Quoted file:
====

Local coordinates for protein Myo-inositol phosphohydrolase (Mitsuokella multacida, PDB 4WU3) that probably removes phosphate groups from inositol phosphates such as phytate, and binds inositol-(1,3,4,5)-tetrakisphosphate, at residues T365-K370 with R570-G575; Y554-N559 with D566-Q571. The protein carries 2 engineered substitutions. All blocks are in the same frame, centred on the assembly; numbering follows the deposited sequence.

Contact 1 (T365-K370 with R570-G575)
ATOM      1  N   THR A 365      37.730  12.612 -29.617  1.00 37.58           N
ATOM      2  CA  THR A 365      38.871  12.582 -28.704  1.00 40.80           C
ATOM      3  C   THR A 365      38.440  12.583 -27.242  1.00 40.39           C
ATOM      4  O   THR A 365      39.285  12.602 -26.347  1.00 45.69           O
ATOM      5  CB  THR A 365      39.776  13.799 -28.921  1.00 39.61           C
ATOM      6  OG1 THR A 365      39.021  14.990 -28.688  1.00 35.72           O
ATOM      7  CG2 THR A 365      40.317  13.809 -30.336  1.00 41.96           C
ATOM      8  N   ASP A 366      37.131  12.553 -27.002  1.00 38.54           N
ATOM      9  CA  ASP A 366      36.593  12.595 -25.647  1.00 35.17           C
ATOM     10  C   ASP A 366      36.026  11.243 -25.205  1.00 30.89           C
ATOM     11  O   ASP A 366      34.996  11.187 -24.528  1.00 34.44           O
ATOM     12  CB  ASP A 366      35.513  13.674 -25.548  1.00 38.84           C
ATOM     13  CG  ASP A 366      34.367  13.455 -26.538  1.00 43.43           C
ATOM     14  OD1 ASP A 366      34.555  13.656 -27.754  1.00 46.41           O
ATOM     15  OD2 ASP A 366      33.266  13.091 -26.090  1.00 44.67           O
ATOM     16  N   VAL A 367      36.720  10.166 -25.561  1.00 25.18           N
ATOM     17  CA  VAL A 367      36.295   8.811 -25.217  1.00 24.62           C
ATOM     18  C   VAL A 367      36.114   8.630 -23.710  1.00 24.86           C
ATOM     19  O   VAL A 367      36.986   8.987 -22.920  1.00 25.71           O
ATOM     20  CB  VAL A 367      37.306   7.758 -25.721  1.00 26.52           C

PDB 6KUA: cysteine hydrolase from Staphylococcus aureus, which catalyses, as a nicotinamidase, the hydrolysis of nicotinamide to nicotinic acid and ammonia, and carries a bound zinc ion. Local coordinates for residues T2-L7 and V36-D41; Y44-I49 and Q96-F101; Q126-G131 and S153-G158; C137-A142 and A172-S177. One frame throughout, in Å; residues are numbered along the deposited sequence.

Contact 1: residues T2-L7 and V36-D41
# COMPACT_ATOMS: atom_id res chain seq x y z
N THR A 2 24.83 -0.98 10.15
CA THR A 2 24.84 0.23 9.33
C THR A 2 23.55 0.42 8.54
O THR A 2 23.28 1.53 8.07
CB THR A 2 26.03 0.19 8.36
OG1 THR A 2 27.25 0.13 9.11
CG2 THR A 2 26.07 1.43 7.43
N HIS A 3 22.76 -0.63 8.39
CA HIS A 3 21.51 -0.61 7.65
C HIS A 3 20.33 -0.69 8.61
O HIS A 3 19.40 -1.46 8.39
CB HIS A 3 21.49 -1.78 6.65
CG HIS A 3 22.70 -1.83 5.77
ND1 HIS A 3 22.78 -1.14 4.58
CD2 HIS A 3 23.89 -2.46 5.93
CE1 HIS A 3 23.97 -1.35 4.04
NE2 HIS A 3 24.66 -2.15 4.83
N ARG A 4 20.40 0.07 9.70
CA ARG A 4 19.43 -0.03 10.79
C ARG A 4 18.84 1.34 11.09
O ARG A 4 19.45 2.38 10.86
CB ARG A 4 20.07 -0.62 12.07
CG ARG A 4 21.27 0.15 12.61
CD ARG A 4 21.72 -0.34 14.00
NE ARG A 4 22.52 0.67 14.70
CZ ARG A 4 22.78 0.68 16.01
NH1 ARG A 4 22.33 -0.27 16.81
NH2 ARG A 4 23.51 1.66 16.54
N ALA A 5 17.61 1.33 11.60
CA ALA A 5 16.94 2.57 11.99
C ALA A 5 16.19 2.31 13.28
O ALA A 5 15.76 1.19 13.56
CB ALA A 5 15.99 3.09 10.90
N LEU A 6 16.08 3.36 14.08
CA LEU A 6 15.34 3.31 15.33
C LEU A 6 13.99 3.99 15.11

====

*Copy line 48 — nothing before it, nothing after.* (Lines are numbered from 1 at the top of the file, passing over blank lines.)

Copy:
CG ARG A 4 21.27 0.15 12.61